On a daily basis, we’re exposed to toxic chemicals. Some of these chemicals can build up in our bodies and increase the risk of many chronic diseases including heart disease, autoimmune disorders, and cancer. Thankfully, common tests may help uncover exposure to toxins. Read more to learn about these tests.
Every day we are exposed to toxic substances in our environment in a variety of ways. We inhale them, swallow them in contaminated food or water, or in some cases, absorb them through our skin. Over time, some of these toxins build up in our bodies, resulting in organ damage, depressed immune system, allergies, and an increased risk of chronic disease [1, 2, 3].
In fact, there are estimates that every year, more than 13 million deaths worldwide are due to environmental pollutants, and approximately 24% of diseases are caused by environmental exposures that can be avoided through preventive measures .
While all of this can seem overwhelming, this doesn’t mean that you are completely helpless. There’s actually a lot that you can do to avoid toxins and help your body eliminate them.
One of the first and most important steps that you can take to improve your health is to monitor your general health. This can be accomplished through lab tests ordered by your doctor. The results of these tests can provide you and your doctor with vital clues that something is off in your body.
A number of conventional lab tests get affected by toxins in your body . However, these tests are not diagnostic for toxins. If your doctor suspects exposure to toxins, they will order more specific tests (e.g. lead, mercury, arsenic).
Below are various blood tests that can indirectly alarm you and your doctor to toxin exposure.
The complete blood count (CBC) is a common blood test that evaluates the three major types of cells in the blood: red blood cells, white blood cells, and platelets. CBC tests are also known as full blood count or full blood exams. Many components of a CBC can indicate early toxin exposure [6, 5].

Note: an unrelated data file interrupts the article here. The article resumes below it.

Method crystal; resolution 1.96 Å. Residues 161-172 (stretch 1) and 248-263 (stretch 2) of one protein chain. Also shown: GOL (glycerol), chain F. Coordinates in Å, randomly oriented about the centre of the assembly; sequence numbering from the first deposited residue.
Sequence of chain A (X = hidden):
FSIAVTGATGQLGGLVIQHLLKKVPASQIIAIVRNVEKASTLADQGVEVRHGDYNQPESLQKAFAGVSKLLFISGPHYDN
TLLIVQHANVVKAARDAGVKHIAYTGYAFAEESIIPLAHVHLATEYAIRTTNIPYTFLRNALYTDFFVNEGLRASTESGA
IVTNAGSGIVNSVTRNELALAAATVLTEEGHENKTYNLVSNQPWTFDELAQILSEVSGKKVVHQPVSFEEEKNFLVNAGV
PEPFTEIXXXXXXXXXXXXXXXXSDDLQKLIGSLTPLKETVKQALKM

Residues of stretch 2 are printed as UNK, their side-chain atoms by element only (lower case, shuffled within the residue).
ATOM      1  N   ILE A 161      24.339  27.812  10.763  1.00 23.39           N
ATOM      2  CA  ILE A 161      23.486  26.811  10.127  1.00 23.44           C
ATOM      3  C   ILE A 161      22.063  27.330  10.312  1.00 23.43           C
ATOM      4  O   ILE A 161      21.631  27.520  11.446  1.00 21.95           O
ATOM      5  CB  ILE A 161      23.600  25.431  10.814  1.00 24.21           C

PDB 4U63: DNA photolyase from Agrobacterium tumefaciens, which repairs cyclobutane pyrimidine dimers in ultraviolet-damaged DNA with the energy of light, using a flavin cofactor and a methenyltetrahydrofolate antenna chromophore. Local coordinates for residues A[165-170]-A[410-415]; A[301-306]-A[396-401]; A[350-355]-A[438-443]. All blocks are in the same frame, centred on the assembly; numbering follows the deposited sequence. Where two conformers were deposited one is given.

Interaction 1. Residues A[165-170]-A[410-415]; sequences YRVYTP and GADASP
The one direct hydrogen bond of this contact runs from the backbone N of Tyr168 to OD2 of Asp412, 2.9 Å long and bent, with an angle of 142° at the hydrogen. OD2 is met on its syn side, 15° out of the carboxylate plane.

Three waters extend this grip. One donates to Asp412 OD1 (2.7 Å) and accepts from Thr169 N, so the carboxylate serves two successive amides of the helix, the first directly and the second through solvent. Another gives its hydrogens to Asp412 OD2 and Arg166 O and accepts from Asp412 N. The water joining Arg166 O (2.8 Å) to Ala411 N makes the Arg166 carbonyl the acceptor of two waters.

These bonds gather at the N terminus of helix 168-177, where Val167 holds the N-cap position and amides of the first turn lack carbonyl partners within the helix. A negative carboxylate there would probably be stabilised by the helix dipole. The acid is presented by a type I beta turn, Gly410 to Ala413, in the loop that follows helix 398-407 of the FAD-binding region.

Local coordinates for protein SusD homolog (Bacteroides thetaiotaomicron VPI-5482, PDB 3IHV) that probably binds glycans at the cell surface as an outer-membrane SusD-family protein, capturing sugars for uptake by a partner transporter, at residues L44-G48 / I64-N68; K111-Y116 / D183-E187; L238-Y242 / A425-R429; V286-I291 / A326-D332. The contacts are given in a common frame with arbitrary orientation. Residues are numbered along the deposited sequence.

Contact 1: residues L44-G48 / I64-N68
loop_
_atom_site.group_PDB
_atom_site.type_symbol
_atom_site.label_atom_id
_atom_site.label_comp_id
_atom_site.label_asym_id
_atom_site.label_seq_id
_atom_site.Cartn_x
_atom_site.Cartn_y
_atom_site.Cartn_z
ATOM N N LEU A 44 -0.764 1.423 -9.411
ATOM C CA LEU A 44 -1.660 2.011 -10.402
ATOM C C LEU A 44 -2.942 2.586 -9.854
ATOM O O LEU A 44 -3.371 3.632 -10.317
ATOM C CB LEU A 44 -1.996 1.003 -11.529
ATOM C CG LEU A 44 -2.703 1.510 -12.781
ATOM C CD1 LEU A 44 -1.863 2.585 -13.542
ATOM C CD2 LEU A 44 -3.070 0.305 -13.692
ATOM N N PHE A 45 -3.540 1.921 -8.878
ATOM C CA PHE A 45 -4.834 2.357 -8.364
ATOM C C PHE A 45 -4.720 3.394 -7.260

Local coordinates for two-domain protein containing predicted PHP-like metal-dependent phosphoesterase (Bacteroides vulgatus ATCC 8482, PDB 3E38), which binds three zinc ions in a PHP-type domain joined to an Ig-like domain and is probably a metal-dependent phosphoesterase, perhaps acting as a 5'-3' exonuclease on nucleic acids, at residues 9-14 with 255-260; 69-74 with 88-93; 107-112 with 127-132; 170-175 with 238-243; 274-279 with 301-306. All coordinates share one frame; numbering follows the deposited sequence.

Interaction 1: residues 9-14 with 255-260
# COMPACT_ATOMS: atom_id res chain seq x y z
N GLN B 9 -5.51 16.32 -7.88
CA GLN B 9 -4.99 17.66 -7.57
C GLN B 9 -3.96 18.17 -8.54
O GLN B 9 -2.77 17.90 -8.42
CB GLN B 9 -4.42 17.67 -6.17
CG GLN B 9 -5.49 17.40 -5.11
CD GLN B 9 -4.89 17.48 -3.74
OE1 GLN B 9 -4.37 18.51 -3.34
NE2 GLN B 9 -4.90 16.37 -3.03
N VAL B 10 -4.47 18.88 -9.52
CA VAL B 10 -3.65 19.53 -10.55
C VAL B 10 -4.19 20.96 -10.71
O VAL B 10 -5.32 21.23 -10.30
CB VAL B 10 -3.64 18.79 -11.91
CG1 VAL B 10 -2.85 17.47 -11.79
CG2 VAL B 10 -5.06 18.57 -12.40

White blood (WBC) count decreases within the normal range in proportion to the level of polychlorinated biphenyls (PCBs) and organochlorine pesticides (OCPs) in the body. Although many of these chemicals are banned today, they can still be found in electrical equipment, building materials, and contaminated meat, fish, and poultry .
Additionally, chronic low-level toluene (a solvent used in paint thinners) exposure decreases platelet count. One study of male factory workers found that even though they wore masks and protective gear, they had a 14% lower platelet count when compared with office workers in the same facility. Although their platelet counts were in the normal range, they were clearly experiencing measurable biological effects [8, 5].
Liver enzymes are typically measured to see how well your liver is functioning. Many of them increase in response to toxin exposure. This is not surprising, considering that many liver enzymes leak out into the bloodstream when liver cells are damaged or destroyed .
Gamma-glutamyltransferase (GGT) is a key enzyme involved in the breakdown and recycling of glutathione, the body’s master antioxidant, and detoxifier. It is produced to provide more glutathione. Higher levels of this enzyme are strongly associated with several chronic diseases, especially diabetes. GGT increases with increasing levels of toxic metals and persistent organic pollutants (POPs), within the normal range. POPs are toxic chemicals found in fish, the air, cigarettes, and secondhand smoke, exhaust fumes, pesticides, and some paints [10, 5].
Other liver enzymes that increase with toxin exposure include: